Last summer, there was an eruption of concern among schools that the GCSE English exam had suddenly been made harder by a change in grade boundaries. Ofqual, the exams regulator whose job it is to keep exams equally easy in all years, certainly intervened: what is not clear is if it got it right, or whether it made it too difficult.
A judge is considering whether the boundary-setting was conducted via a fair process. But we now have some data with which to look at the issue from the National Pupil Database. I have GCSE English (or English language) results and each candidate’s scores at the age of 11 (although not which exam they took, nor their exam board*).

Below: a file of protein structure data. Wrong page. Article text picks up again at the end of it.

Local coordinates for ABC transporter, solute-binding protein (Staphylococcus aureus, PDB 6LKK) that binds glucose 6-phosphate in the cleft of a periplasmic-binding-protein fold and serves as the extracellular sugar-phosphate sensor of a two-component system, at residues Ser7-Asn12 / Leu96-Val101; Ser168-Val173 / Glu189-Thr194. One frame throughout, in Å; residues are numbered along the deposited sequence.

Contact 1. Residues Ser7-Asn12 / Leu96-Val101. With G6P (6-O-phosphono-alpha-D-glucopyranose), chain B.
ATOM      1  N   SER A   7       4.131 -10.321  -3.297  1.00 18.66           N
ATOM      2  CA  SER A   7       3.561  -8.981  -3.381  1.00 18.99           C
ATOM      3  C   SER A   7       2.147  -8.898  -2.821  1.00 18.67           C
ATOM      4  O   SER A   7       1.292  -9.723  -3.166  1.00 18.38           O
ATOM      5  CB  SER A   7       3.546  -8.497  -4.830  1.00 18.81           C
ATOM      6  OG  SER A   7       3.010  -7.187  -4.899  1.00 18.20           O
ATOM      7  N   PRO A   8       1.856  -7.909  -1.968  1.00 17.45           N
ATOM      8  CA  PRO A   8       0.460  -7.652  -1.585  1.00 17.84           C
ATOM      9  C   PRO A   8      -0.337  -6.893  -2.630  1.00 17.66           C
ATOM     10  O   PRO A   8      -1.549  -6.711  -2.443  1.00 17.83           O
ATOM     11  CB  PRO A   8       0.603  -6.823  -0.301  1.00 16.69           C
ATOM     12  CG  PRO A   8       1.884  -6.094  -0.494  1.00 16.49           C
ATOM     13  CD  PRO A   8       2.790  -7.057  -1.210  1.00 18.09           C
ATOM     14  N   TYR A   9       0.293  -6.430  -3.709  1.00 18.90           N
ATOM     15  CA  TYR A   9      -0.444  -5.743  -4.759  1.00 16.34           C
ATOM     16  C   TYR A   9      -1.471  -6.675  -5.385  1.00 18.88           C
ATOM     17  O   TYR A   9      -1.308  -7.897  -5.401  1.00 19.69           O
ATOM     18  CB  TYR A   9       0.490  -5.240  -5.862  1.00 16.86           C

Since the aim of boundary-setting is to keep exams equally difficult, and since Ofqual believes the school system has not improved, we can use these two results together to tell us something: similarly able children at the age of 11 should get roughly the same grade in 2011 and 2012. There are horribly complex ways to do this formally, but I am going for an intuitive method. Read more